FIG. 3 is an AC equivalent circuit 300 representing the output impedance of network 204 and IC 202. Circuit 300 includes resistors R4 and R5 that represent the respective output impedances of buffers 222 and 220. The values of resistors R4 and R5 are typically between five and ten ohms each. Circuit 300 illustrates that, from the perspective of differential input pins 212 and 214, resistor R2 can be modeled as two equal resistances R2A and R2B bisected by a virtual ground. Input resistor RIN can similarly be modeled as two equal resistances (not shown) bisected by a virtual ground.
FIG. 4 depicts a resistor network 400 representing one half of resistor network 300 of FIG. 3. Series resistors R4 and R1 combined provide approximately 175 ohms. This resistance is connected in parallel with the 70-ohm resistance R2A. The combined resistances provide a total output resistance of approximately 1/[(1/175)+(1/70)]=50 ohms. This value, combined with the other half circuit (i.e., resistors R2B, R3, and R5), matches the input resistance of LVDS circuit 106 provided by the 100 ohm input resistor RIN. The second half circuit is identical to the first; an analysis of the second half circuit is therefore omitted for brevity.
In addition to providing an appropriate output resistance, the values of resistors R1, R2, and R3 are selected to pass an appropriate level of current so that the voltage developed across pins 212 and 214 remains between the 250 and 450 mV levels required by the LVDS specification. The resistance values of FIG. 4 produce a voltage approximately midway between 250 and 450 mV, allowing for some margin of error, particularly in the output voltages on pins 208 and 210 and the resistance values of output resistances R4 and R5. In one embodiment, resistors R1, R2, and R3 are precision resistors having 1% tolerances. Resistors R1, R2, and R3 can be external or internal to IC 202. In one embodiment, sets of these resistors are manufactured as custom parts for use with circuits that include multiple sets of complementary output pins.
The complementary signals on pins 208 and 210 should transition simultaneously. In one embodiment in which IC 202 is a Virtex-E FPGA available from Xilinx, Inc. (Virtex is a trademark of Xilinx, Inc.), the signals S and /S are routed through special switch boxes that provide very similar signal propagation delays for the paths from signal source 216 (FIG. 2) to each of pins 208 and 210. If necessary, the routing of the two signal paths can be manipulated to produce very closely matched signal propagation delays. Selecting appropriate routing to achieve matched delays is within the skill of those familiar with programming programmable logic devices, including FPGAs.
FIG. 5 depicts an FPGA 500 that may be configured to output complementary signals for conversion by network 204 (FIG. 2) into LVDS signals. FPGA 500 includes a pair of programmable output circuits 505A and 505B connected to respective pins 506 and 508. In one embodiment, each of output circuits 505A and 505B is a programmable input/output block in a Virtex-E FPGA. For a detailed description of an exemplary input/out block for use in the present invention, see “The Programmable Logic Data Book,” pp. 3-5 to 3-7, (1999), available from Xilinx, Inc., of San Jose, Calif., and incorporated herein by reference.
Output circuit 505A includes a programmable inverter 510A, a flip-flop 515A, and an output buffer 520A. Programmable inverter 510A includes an inverter and a two-input multiplexer. The multiplexer can be conventionally programmed to pass the signal presented on either input terminal. In the present example, programmable inverter 510A is programmed to pass the signal output from the inverter, as indicated by the signal path represented using relatively bold lines. Thus configured, that data terminal of flip-flop 515A receives an inverted version of signal S. Flip-flop 515A also includes a clock terminal connected to a clock line CLK and a output terminal Q connected through output buffer 520A to pin 506.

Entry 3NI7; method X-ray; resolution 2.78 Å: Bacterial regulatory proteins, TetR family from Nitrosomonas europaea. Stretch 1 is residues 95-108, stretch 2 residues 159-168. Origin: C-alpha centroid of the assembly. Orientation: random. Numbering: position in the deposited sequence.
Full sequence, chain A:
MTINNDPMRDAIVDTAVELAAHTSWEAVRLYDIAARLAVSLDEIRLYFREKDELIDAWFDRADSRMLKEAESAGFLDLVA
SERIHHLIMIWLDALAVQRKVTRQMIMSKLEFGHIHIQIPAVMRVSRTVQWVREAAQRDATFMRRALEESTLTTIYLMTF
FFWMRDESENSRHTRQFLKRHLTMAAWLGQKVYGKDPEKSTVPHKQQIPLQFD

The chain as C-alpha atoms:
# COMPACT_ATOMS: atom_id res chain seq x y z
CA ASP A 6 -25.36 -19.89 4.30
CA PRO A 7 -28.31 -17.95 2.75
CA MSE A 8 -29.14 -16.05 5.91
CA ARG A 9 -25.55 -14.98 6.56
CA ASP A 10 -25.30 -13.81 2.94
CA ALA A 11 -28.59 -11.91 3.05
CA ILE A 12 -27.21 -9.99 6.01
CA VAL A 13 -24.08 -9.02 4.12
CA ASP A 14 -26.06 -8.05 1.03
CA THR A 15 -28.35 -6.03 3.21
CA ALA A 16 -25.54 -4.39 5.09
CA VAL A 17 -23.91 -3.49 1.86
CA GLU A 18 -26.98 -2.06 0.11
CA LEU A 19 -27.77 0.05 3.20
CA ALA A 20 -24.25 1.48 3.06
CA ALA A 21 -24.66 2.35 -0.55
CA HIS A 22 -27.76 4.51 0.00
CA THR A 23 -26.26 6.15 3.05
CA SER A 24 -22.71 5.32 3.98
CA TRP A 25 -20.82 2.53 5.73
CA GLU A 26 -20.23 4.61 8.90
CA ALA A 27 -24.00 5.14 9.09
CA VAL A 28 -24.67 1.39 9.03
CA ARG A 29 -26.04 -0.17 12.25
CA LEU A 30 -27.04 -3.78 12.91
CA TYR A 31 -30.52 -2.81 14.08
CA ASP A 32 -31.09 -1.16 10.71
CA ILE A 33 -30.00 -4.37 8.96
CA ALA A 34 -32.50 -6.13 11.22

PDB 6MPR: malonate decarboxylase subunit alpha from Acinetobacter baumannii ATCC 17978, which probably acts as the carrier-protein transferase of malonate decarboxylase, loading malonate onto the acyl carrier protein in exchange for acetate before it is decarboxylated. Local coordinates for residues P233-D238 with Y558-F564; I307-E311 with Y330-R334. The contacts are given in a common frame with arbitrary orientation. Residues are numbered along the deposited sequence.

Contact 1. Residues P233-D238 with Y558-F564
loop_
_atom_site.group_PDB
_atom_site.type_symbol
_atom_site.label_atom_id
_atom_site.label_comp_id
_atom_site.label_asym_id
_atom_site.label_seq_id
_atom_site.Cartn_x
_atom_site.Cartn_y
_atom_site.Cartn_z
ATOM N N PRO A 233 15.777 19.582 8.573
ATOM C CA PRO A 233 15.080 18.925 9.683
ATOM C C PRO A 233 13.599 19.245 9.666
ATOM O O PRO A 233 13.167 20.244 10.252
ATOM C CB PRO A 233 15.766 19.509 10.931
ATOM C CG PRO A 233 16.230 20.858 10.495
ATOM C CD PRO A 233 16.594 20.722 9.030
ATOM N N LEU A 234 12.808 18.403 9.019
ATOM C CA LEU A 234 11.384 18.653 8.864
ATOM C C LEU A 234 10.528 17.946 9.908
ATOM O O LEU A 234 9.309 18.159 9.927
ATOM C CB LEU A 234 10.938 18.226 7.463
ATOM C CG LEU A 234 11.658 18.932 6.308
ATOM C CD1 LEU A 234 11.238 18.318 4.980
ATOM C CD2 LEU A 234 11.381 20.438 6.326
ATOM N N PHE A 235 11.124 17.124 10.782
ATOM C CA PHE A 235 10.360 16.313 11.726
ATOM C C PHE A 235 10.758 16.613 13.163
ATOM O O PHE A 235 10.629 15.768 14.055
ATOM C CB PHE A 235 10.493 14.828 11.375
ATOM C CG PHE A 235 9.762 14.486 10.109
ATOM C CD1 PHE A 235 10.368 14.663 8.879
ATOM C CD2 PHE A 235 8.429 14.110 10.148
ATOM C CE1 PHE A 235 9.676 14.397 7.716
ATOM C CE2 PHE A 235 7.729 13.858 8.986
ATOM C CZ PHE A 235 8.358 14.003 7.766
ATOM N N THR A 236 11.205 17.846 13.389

Output circuit 505B is identical to output circuit 505A, like elements being labeled using the same numbers but ending with the letter “B.” When configured to produce differential output signals, programmable inverter 510B of output circuit 505B is configured to pass the signal S to the data terminal of flip-flop 515B without inverting the signal. The signal path is again represented using relatively bold lines.
Flip-flops 515A and 515B are clocked by the same clock signal CLK, and are therefore synchronized with each other. This ensures that the complementary signals on pins 506 and 508 transition at the same time. This embodiment requires that flip-flops 515A and 515B be clocked at twice the data frequency, which may be undesirable in some applications. Other types of sequential logic elements can be used to ensure that the complementary signals on pins 506 and 508 transition simultaneously, as will be apparent to those of skill in the art.
In another embodiment of the invention, resistors equivalent to R1, R2, and R3 of FIG. 2 are included within the IC device. Whereas it is difficult to manufacture IC devices having resistors with accurate and repeatable resistance values, it is possible to make several resistors within an IC for which the ratios of resistance are reliably controlled. In such an embodiment, the termination resistor equivalent to resistor R2 of FIG. 2 is actually a transistor operating in its linear range with its gate controlled to produce a resulting output resistance of about 100 ohms.
The present invention can be adapted to supply complementary LVDS signals to more than one LVDS receiver. For details of one such implementation, see “Multi-Drop LVDS with Virtex-E FPGAs,” XAPP231 (Version 1.0) by Jon Brunetti and Brian Von Herzen (Aug. 23, 1999), which is incorporated herein by reference.
While the present invention has been described in connection with specific embodiments, variations of these embodiments will be obvious to those of ordinary skill in the art. For example, while described in the context of programmable logic devices, a method in accordance with the invention could be applied to other types of circuits. Moreover, the present invention can be adapted to convert typical dual-voltage logic signals to other types of differential signals, such as those specified in the Low-Voltage, Pseudo-Emitter-Coupled Logic (LVPECL) standard. Therefore, the spirit and scope of the appended claims should not be limited to the foregoing description.
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|U.S. Classification||326/82, 326/86, 326/90, 326/30|
|Jan 27, 2000||AS||Assignment|
|Sep 12, 2005||SULP||Surcharge for late payment|
|Sep 12, 2005||FPAY||Fee payment|